Blackville school board candidates position themselves for race: Waring

Schoolchildren in the Blackville-Hilda school district are better than what some measurements state.

That's Inell Waring's position on the quality and potential of the students in the district.

It's also one of the reasons Waring, 53, is running for a second term on the Blackville-Hilda school board.

Two seats are up for grabs in the April 14 school board elections. Incumbent Steve McCormack is running for another term but he and Waring have a challenger in newcomer Brenda Holman.

"I'm a public school advocate. I feel that we have been taking a dim look on public education - especially with test scores," Waring said. "If you look at our test scores - now you would think our children can't function."

However, Waring believes too much emphasis has been placed on state test scores, which have overshadowed other, less quantifiable achievements, she said.

"I believe public schools are the answer. I should give credit to the superintendent (Teresa Pope). All our teachers are certified now," Waring said.

In 2008 and 2007, the district received in its district report card from the state education department "at-risk" in its absolute ratings and "below average" in it growth ratings, according to state education data.

Having been a military wife, Waring moved around a lot. That has given her more of a "well-rounded life" and exposure to different cultures. It's an aspect she would like to see Blackville students get a taste of as well - to the world outside of Barnwell County, she said.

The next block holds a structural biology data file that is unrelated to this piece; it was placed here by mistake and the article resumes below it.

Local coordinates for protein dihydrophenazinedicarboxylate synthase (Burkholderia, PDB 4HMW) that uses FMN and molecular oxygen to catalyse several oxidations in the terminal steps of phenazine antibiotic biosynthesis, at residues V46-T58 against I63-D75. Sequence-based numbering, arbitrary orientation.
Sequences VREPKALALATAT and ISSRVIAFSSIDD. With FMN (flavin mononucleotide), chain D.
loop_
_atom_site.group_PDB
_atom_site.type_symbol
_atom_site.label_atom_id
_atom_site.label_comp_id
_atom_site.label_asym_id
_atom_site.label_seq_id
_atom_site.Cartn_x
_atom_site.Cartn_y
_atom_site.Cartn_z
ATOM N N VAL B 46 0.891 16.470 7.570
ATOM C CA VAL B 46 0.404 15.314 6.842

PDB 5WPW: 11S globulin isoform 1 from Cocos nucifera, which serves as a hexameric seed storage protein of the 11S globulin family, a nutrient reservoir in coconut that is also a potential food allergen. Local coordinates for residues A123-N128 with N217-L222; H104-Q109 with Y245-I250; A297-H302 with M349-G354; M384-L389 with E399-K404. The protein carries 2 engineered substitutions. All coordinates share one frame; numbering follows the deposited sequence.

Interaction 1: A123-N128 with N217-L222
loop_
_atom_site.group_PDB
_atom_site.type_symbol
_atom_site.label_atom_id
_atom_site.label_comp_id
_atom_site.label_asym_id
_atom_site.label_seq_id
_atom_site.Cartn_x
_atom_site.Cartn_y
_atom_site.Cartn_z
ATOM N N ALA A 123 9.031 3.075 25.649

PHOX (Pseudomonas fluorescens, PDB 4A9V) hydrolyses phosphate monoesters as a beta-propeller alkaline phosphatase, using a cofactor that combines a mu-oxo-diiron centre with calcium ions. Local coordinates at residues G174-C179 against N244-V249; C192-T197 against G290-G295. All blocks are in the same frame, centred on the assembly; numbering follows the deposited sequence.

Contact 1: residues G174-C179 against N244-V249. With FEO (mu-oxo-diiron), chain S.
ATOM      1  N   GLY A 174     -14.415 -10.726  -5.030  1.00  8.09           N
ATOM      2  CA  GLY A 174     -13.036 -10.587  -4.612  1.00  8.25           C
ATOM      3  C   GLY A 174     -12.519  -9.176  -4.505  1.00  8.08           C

"We ask our teachers to expose our children to different things," Waring said.

If reelected, Waring said she knows one of the biggest challenges she and the board will face will be the budget.

"Some tough decisions will have to be made," she said.

The district recently refinanced a bond for district improvements. The board was originally going to obtain $500,000 from the bond, but opted for $400,000 given the current economic conditions and the fact the Allied Air plant in Blackville will close within two years.

Waring sees herself as an encourager for young people.

"I'm always encouraging the students to forge forward or as my daughter says, ‘Do not stop learning - it makes you more marketable,'" she said.

Waring has five grown children.

"My kids say, ‘Why did you come back to Blackville?' Because I care about Blackville," Waring said.

Especially its children.